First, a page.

My point in using this passage today is to emphasize how deeply engrained in to our faith tradition is the concept of hospitality.  This kind of hospitality, welcoming the visitor, friend or stranger, is integral to Old Testament faith; quite simply it is the way faith is put in to practice.  “The right of a guest” writes Gerhard Von Rad in his commentary on Genesis, “is the field in which the Oriental’s religion speaks about love, not only for one’s tribe, family or fellow citizen, but also for one’s neighbor.  Hospitality, therefore, is the display and preservation before others of one’s piety, simply of one’s piety.”  The willingness to extend hospitality is not only an expression of one’s kindness or politeness, but of one’s faith, and conversely, the unwillingness to extend hospitality is an indicator of faithlessness or the refusal to fulfill the mandates of the faith.

This principle carries over from the Old Testament Scriptures to the New when James, who most famously writes that “faith without works is dead”, also poses this question in our lesson this morning: “My brothers and sisters, do you with your acts of favoritism really believe in our glorious Lord Jesus Christ?”  James is teaching about the unacceptability of discrimination in the Church, among believers and he is equating favoritism or partiality with a lack of or denial of faith.  We can almost hear the push back he gets from his readers, then and now, “We don’t discriminate, particularly not in here, not in Church!”  So James writes, “Really?  Let me give you an example.  Suppose a person with gold rings, dressed in fine clothes comes in to your assembly ( your church), and then a poor person dressed in dirty clothes also comes in, and you take notice of the one wearing fine clothes and say, “Have a seat here, please” while to the poor one you say, “Stand over there” or “Sit at my feet” have you not made distinctions among yourselves, and become judges with evil thoughts?”  And suddenly his readers begin to squirm a little bit, and maybe we do as well.  Sure, we do do that, sometimes consciously, sometimes unconsciously.

So James reminds us of the importance of hospitality and I find it interesting that the illustration he uses is located in the church, not in an individual’s home.  So, he is talking about how we welcome the stranger here, not how well you can set a table or prepare a meal at home.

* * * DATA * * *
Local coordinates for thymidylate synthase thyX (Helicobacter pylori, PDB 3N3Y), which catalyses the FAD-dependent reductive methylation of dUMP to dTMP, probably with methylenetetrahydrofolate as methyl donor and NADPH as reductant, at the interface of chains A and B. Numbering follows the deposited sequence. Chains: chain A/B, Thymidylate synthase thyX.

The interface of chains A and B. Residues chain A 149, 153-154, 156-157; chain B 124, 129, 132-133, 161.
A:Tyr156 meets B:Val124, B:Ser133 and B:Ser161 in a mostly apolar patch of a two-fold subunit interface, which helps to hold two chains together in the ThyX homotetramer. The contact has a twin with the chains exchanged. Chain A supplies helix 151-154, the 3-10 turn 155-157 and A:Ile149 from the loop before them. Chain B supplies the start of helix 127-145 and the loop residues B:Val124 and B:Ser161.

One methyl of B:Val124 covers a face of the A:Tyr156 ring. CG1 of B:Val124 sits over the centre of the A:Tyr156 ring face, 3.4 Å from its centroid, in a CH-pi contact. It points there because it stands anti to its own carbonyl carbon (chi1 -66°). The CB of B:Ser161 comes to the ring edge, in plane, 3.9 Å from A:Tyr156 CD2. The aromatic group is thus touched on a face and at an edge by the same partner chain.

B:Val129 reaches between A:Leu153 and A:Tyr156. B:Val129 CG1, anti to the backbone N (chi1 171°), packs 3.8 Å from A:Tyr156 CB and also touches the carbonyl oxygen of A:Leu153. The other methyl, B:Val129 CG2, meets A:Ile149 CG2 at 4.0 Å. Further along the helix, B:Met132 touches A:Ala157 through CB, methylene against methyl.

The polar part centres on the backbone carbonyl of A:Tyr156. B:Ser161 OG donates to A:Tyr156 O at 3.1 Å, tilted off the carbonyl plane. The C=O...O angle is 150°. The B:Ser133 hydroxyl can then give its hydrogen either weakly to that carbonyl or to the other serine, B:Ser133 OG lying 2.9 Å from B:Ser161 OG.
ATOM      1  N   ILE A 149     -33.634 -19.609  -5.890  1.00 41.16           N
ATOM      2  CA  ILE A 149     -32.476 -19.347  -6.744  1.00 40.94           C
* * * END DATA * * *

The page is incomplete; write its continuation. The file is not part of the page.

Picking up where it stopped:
I have a pastor friend who told me about an encounter he witnessed while standing in the pulpit of his church.  He saw the back doors open shortly after the service had begun and in walked a young mother with two very young children.  She was disheveled looking and dirty; her toddler looking the same and her baby was fussing.  She slid in to the back pew and my friend watched as those seated around her, all dressed in their Sunday best, gave her a sideways glance as they slid away from her, not so much to give her room as to move away from her, in a respectable kind of way.  It was disheartening for my friend to see this because he knew the woman.  She had come to the church looking for assistance that week and he had not only helped her, but had also invited her to attend worship with them, and there she was, but she wasn’t experiencing the kind of welcome he had hoped for her.  I don’t know how the story ended, but my guess is she never came back.

I too get to watch the way we welcome the “other” among us, and I commend you for the hospitality we extend; but I also think these teachings are good reminders to us about the importance of how we welcome others.  Is it a matter of life and death?  Certainly not in the sense of the lack of food and water, but for many who are among the “least, the lost and the lonely” our welcome may in fact be a matter of life and death for them: socially, emotionally, spiritually.

“Hospitality” comes from the same root word as “hospital”.  The church is  intended to be a place of healing and welcome and wholeness, and we are the Church.  As one has said, “The Church is not a museum for saints, but a hospital for sinners.”  We are the hands and feet of Christ, participants in His work of healing, so we are called to extend hospitality to others in the same way Christ has extended hospitality to us.

We are all familiar with the Greek word, “philadelphia” – love of the brother or sister, but how about “philoxenia” – the love of the alien, the other, the outsider, the stranger?  Hospitality is the way “philoxenia” is translated in the Bible.  We are to extend hospitality, not only to the known but also to the unknown; not only to the friend but also to the foreigner; not only to the one who is like us but also to the other among us.

In the book of Hebrews we are given another instruction about the importance of practicing hospitality.  In Hebrews 13:1 we read, “Let mutual love continue.  Do not neglect to show hospitality (philoxenia) to strangers, for by doing that some have entertained angels without knowing it.”  Perhaps as Abraham and Sarah did that day, or as Mother Theresa reminds when we welcome the poor we welcome Jesus in disguise.

Listen to this Celtic rune of Hospitality.

I saw a stranger yestreen;
I put food in the eating place,
Drink in the drinking place,
Music in the listening place,
And, in the sacred name of that Triune,
The stranger blessed me and my house,
My cattle and my ones.
And the lark said in her song –
Often, often, often goes the Christ in stranger’s guise!
Often, often, often goes the Christ in stranger’s guise.”

“Lord, when did we see you hungry, thirsty, naked?”
“As you did it to one of the least of these, you did it to Me.”